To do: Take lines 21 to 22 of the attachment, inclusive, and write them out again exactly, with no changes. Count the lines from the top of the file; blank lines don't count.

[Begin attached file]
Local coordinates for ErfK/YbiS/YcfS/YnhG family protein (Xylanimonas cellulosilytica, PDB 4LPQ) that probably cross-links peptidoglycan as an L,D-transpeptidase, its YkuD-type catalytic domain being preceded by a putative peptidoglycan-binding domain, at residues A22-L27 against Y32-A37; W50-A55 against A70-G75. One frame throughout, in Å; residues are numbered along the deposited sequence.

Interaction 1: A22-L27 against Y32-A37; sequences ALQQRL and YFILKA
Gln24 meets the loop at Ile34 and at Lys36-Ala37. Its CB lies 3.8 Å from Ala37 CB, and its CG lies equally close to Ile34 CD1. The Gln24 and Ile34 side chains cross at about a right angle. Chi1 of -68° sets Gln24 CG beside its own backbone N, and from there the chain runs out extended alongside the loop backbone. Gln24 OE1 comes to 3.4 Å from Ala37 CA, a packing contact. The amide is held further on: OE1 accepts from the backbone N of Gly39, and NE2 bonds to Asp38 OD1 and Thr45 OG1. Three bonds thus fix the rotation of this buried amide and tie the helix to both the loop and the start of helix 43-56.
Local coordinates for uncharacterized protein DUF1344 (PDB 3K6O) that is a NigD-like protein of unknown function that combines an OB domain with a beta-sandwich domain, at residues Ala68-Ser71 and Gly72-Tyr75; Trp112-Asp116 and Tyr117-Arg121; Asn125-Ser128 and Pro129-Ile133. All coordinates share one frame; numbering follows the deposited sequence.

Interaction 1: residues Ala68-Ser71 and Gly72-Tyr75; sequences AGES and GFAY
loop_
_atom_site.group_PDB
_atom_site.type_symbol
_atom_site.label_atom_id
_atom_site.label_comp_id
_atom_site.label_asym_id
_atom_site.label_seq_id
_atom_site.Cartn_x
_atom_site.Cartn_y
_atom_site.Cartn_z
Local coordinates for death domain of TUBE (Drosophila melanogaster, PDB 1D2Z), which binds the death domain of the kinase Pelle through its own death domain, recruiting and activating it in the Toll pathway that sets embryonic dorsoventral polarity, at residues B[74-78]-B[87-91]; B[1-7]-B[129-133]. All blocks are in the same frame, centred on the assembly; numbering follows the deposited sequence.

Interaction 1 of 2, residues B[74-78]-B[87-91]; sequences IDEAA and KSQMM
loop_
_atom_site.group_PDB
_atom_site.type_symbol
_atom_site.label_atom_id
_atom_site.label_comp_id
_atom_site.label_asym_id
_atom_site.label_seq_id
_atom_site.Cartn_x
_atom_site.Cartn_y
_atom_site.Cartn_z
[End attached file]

_atom_site.label_atom_id
_atom_site.label_comp_id